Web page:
Friends, I’ve got a drinking problem. I am not drinking enough wine to keep my wine cellar current.
You see, almost 16 years ago, when I moved to Europe, I began collecting wine. Not really collecting wine so much as amassing.
Collecting implies a strategy. I’ve been much more random than that. For years, as I traveled through France, Italy and beyond, I bought wines—the more obscure the better.
Whether it was rare French grapes (Prunelart or Chatus, anyone?) or unknown producers, my wine adventures usually led to more bottles. Sure, I’ve got some ageworthy collectibles like late-harvest whites from Alsace (where I once harvested) and reds from Bordeaux to Barolo, Burgundy to Brunello di Montalcino.
But in general, as I’ve gathered more wines, I haven’t dealt with one obvious fact: Most of the wines in my cellar weren’t meant to last decades.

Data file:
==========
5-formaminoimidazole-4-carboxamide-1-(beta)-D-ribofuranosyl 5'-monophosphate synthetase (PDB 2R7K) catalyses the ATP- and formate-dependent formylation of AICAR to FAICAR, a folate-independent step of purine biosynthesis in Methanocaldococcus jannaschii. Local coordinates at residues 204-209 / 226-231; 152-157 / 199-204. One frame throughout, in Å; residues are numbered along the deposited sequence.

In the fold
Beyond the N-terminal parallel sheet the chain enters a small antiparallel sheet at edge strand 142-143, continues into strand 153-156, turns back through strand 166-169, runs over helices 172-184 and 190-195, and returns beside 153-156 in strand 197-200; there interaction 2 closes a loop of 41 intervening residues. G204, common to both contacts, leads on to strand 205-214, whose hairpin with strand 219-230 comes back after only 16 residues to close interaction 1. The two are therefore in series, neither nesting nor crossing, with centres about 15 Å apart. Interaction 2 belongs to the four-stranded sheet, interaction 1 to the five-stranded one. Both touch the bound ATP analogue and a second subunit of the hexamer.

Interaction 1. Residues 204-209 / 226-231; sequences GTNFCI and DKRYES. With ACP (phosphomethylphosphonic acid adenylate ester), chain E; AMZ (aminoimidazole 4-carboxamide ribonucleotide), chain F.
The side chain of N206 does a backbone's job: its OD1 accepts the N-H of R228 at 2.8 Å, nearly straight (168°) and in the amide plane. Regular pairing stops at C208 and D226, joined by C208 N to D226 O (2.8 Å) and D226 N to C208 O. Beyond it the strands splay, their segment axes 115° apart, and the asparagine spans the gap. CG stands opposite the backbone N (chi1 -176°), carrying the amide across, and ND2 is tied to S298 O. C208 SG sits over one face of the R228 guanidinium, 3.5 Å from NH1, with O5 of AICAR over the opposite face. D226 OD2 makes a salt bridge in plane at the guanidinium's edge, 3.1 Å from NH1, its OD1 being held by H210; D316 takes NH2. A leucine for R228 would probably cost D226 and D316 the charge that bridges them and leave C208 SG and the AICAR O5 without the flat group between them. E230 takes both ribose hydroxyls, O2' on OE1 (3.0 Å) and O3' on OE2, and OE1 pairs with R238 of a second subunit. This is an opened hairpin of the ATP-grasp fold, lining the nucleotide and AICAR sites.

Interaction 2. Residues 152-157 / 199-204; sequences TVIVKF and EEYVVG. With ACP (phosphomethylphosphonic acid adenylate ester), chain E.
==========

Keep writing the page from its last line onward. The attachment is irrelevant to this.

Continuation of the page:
I might have seen the warnings. From the start, friends and family gave me gifts to help manage my wine cellar, such as journals (with cellar software).
I never touched any of it.
Why? I was a wine romantic. I didn’t want to run my cellar like an accountant. Where’s the fun in that? I can’t even tell you how many bottles of wine I own. I thought of my cellar as a storehouse of memories. And who wants to drain their memories?
In 2006, the situation got worse when I started making wine in my garage with a friend, using our own grapes and grapes we purchased in Provence. What we didn’t drink of our micro-production piled up in the cellar.
Well, now all I can I can say is “oops.”
In December, I chose a bottle to make an evening meal a little more special...read the full blog at winespectator.com